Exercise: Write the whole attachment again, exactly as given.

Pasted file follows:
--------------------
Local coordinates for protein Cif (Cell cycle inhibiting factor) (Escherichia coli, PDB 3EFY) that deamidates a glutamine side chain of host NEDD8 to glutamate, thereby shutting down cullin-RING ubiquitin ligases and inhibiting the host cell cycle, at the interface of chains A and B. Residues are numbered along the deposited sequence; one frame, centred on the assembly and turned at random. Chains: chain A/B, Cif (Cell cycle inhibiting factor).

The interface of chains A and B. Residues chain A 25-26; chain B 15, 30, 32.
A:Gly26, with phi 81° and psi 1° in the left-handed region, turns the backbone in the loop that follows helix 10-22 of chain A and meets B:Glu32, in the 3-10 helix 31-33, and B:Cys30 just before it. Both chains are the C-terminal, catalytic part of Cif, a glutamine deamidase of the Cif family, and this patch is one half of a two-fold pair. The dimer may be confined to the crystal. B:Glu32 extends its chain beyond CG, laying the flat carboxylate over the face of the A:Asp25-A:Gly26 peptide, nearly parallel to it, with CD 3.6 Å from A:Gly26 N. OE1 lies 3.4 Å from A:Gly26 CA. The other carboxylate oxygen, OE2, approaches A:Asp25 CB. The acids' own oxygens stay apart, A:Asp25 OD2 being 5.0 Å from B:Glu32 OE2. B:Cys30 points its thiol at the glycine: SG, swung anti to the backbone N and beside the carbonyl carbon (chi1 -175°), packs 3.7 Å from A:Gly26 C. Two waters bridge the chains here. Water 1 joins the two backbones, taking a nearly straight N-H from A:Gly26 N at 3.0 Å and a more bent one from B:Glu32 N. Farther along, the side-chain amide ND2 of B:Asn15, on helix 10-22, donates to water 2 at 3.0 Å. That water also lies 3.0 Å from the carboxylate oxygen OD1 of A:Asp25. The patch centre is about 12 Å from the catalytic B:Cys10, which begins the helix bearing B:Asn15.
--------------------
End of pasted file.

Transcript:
Local coordinates for protein Cif (Cell cycle inhibiting factor) (Escherichia coli, PDB 3EFY) that deamidates a glutamine side chain of host NEDD8 to glutamate, thereby shutting down cullin-RING ubiquitin ligases and inhibiting the host cell cycle, at the interface of chains A and B. Residues are numbered along the deposited sequence; one frame, centred on the assembly and turned at random. Chains: chain A/B, Cif (Cell cycle inhibiting factor).

The interface of chains A and B. Residues chain A 25-26; chain B 15, 30, 32.
A:Gly26, with phi 81° and psi 1° in the left-handed region, turns the backbone in the loop that follows helix 10-22 of chain A and meets B:Glu32, in the 3-10 helix 31-33, and B:Cys30 just before it. Both chains are the C-terminal, catalytic part of Cif, a glutamine deamidase of the Cif family, and this patch is one half of a two-fold pair. The dimer may be confined to the crystal. B:Glu32 extends its chain beyond CG, laying the flat carboxylate over the face of the A:Asp25-A:Gly26 peptide, nearly parallel to it, with CD 3.6 Å from A:Gly26 N. OE1 lies 3.4 Å from A:Gly26 CA. The other carboxylate oxygen, OE2, approaches A:Asp25 CB. The acids' own oxygens stay apart, A:Asp25 OD2 being 5.0 Å from B:Glu32 OE2. B:Cys30 points its thiol at the glycine: SG, swung anti to the backbone N and beside the carbonyl carbon (chi1 -175°), packs 3.7 Å from A:Gly26 C. Two waters bridge the chains here. Water 1 joins the two backbones, taking a nearly straight N-H from A:Gly26 N at 3.0 Å and a more bent one from B:Glu32 N. Farther along, the side-chain amide ND2 of B:Asn15, on helix 10-22, donates to water 2 at 3.0 Å. That water also lies 3.0 Å from the carboxylate oxygen OD1 of A:Asp25. The patch centre is about 12 Å from the catalytic B:Cys10, which begins the helix bearing B:Asn15.